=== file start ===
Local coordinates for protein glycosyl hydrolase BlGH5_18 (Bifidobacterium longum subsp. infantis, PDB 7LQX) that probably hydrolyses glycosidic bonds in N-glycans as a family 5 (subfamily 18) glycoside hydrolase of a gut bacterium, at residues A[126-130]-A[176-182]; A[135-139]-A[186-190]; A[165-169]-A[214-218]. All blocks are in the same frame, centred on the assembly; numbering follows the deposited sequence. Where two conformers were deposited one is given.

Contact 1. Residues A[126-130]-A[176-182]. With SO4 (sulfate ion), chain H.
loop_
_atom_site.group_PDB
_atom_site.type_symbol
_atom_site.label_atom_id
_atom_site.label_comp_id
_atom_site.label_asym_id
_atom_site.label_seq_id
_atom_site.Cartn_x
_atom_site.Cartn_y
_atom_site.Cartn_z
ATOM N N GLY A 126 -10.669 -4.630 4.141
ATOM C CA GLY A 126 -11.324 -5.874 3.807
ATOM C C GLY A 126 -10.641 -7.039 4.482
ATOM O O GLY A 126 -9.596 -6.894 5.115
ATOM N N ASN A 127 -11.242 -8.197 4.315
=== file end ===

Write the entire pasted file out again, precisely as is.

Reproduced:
Local coordinates for protein glycosyl hydrolase BlGH5_18 (Bifidobacterium longum subsp. infantis, PDB 7LQX) that probably hydrolyses glycosidic bonds in N-glycans as a family 5 (subfamily 18) glycoside hydrolase of a gut bacterium, at residues A[126-130]-A[176-182]; A[135-139]-A[186-190]; A[165-169]-A[214-218]. All blocks are in the same frame, centred on the assembly; numbering follows the deposited sequence. Where two conformers were deposited one is given.

Contact 1. Residues A[126-130]-A[176-182]. With SO4 (sulfate ion), chain H.
loop_
_atom_site.group_PDB
_atom_site.type_symbol
_atom_site.label_atom_id
_atom_site.label_comp_id
_atom_site.label_asym_id
_atom_site.label_seq_id
_atom_site.Cartn_x
_atom_site.Cartn_y
_atom_site.Cartn_z
ATOM N N GLY A 126 -10.669 -4.630 4.141
ATOM C CA GLY A 126 -11.324 -5.874 3.807
ATOM C C GLY A 126 -10.641 -7.039 4.482
ATOM O O GLY A 126 -9.596 -6.894 5.115
ATOM N N ASN A 127 -11.242 -8.197 4.315